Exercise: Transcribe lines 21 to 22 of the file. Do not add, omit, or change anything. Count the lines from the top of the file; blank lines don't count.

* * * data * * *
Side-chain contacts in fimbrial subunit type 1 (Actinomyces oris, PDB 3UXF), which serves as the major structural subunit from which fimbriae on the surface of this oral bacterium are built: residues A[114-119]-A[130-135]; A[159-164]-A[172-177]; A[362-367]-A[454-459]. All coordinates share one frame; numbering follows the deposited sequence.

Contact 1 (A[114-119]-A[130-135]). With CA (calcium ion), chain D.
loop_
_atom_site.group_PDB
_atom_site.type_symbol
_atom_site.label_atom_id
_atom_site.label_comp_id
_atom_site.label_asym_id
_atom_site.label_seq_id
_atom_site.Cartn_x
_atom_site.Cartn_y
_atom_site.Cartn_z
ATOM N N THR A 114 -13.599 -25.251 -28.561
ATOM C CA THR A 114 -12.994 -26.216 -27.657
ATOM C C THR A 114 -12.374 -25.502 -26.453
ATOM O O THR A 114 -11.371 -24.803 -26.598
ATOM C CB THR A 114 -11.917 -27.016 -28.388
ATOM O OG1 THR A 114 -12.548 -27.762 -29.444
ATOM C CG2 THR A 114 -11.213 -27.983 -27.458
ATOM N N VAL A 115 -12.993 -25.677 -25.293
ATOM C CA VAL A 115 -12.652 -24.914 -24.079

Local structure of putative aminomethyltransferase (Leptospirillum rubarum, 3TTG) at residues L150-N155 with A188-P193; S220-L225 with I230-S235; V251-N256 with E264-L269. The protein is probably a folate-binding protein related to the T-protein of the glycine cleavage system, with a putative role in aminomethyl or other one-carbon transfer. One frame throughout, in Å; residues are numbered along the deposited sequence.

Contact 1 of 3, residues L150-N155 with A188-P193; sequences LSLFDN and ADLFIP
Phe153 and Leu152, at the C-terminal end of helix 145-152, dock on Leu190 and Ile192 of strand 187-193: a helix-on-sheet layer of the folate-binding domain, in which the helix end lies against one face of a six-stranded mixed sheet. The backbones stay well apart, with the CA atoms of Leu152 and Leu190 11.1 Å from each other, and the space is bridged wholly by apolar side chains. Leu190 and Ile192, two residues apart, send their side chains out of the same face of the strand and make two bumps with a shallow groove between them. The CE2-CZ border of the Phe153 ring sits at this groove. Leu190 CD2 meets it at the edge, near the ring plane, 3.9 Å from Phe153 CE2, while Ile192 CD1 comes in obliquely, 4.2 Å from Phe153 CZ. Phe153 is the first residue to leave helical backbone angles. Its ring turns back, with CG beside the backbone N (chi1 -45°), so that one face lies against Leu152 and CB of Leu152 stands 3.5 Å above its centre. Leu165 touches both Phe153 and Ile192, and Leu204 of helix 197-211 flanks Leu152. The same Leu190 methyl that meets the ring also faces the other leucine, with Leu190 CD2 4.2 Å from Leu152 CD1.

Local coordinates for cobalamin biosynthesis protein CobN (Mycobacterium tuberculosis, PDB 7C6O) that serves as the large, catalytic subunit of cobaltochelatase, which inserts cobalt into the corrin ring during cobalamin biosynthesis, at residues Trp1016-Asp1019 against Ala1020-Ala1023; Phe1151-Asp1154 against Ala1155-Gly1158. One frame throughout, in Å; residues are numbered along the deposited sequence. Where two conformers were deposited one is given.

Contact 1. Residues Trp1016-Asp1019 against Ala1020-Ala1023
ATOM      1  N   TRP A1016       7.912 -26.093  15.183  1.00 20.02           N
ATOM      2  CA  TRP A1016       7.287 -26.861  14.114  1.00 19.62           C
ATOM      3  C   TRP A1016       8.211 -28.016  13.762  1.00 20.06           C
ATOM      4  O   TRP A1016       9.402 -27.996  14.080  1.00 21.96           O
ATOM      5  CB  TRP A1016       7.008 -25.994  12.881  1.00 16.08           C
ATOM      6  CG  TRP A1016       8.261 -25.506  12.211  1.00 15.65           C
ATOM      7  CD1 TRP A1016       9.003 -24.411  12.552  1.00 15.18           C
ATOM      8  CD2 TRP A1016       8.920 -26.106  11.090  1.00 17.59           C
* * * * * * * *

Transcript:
ATOM C CA VAL A 115 -12.652 -24.914 -24.079

Local structure of putative aminomethyltransferase (Leptospirillum rubarum, 3TTG) at residues L150-N155 with A188-P193; S220-L225 with I230-S235; V251-N256 with E264-L269. The protein is probably a folate-binding protein related to the T-protein of the glycine cleavage system, with a putative role in aminomethyl or other one-carbon transfer. One frame throughout, in Å; residues are numbered along the deposited sequence.